As well as allowing the BOA to contract the best coaches for four-year periods, apply the latest science and develop the institutes, it's also funding talent identification programs like Sporting Giants.

The worrying thing for Australia is that Moynihan believes Glover is just the start.

"The talent is out there, the key is identifying that," he said.

"There's many more out there, we need to roll that out into schools, rolled out nationwide. It could prove more successful."

The British also mastered the art of performing at the right time, another area in which they comprehensively outdid Australia.

Last year, 45 per cent of British medals won in world championships and equivalent events were silver.

In London 2012, 45 per cent of their medals have been gold, compared to 20 per cent for Australia.

"It was about peaking at the right time," said Britain's chef de mission Andy Hunt.

In contrast, many of Australia's gold medal favourites, including James Magnussen and his 4x100m freestyle team and the men's hockey team failed to deliver in London.

And several of Australia's highly-rated gold prospects, such as the men's fours rowers and men's team pursuit cyclists, won silver after losing ground to their British rivals who peaked with perfection.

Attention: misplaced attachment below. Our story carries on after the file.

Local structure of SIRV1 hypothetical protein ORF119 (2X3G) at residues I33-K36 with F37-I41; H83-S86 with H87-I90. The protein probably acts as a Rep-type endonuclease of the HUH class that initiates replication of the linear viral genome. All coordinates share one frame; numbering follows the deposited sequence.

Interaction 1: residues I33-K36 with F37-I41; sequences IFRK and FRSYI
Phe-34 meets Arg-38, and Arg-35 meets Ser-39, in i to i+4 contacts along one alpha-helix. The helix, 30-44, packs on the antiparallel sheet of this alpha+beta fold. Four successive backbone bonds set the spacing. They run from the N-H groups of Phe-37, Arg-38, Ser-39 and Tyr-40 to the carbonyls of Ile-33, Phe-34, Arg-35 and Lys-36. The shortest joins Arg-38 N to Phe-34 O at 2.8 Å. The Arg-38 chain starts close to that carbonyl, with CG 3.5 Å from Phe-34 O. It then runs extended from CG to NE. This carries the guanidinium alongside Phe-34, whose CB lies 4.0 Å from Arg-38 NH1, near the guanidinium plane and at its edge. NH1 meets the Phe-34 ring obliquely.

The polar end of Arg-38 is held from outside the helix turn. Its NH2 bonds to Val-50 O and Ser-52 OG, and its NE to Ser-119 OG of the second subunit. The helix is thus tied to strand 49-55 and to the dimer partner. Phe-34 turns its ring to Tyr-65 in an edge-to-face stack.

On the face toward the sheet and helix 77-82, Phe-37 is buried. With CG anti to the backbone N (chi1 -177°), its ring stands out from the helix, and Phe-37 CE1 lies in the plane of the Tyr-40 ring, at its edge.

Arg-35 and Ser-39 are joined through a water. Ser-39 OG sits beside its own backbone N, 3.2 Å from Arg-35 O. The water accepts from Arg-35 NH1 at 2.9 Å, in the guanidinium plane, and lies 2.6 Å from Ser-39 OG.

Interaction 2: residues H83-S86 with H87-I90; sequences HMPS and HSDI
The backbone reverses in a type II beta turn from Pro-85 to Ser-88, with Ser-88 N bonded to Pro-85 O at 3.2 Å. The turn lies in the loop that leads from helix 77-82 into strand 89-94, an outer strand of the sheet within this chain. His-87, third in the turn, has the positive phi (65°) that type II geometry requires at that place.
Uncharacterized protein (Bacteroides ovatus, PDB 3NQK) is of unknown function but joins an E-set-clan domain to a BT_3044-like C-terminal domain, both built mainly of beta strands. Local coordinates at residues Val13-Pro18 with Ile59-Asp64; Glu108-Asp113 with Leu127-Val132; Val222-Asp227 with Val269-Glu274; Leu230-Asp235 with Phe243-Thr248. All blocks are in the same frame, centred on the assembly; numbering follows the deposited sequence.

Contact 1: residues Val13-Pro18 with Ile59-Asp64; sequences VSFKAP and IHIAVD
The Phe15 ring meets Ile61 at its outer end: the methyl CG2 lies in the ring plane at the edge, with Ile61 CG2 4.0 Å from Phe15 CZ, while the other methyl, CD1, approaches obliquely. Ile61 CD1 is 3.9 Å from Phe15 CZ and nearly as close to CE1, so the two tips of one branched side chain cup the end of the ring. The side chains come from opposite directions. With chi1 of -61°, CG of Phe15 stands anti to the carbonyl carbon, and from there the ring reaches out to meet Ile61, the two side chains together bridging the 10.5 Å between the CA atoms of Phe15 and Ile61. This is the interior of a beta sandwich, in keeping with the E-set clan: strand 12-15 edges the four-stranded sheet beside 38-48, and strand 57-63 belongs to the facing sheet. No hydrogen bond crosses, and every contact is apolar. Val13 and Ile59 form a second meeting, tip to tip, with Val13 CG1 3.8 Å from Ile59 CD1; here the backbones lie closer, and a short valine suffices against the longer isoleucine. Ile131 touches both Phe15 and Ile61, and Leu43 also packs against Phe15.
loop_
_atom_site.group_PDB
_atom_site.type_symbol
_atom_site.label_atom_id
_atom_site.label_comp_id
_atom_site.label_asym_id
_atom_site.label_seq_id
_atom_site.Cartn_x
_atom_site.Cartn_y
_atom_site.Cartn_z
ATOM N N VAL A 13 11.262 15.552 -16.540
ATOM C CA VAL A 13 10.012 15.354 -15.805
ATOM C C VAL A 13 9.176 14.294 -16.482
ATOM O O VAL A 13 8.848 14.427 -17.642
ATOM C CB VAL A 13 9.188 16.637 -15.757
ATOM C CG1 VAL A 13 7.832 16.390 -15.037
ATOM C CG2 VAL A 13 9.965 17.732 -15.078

Britain's big guns thrived under pressure - Chris Hoy, Bradley Wiggins, Mo Farrah, Jessica Ennis, Ben Ainslie, Alistair Brownlee all lived up to the hype.

The AOC's benchmarking figures based on 2011 world championship results predicted 15 gold to Australia and 14 for Britain.

Australia ended up with seven, Britain with 29.

Britain's cyclists are a prime example of targeting the Olympics at the expense of other events.

After winning one gold medal at the 2011 world track championships compared to Australia's six, the British won seven in the London velodrome while Anna Meares was the only Australian winner.

The spread of sports has also exchanged. Australia won medals in 19 sports in Sydney, but only eight in London.

Britain won medals in 15 different sports, taking gold in 11, including first time victories in taekwondo and triathlon.

Moynihan has no doubt the confidence which grew when Glover and Stanning won on the fifth day went "viral" through the team and was only enhanced by the massive home crowd support.

"Many silvers became gold," he said of the influence of confidence and home crowd.

Prime minister David Cameron acted quickly to exploit Britain's new found optimism in difficult economic times by announcing on the last day of the Games that funding will be extended to STG125m ($A186m) a year through to the Rio Games in 2016.

While Coates says Australia will find it "very, very difficult" to bounce back in Rio, Britain is looking at a bright future.

"I think the face of British sport will be transformed," says Moynihan.

Games organising chief Sebastian Coe says Britain is now perfectly placed to take advantage of the legacy he promised the Games would leave.

"Infrastructurally we're better than we've ever been. The national lottery has changed the landscape for sport," he said.

"There's been a sea change, but we can't take the foot off the pedal."

He says Britain's national sporting bodies are "smart enough to know the red carpet has been rolled out in front of them."

And they're going to walk it all the way to Rio.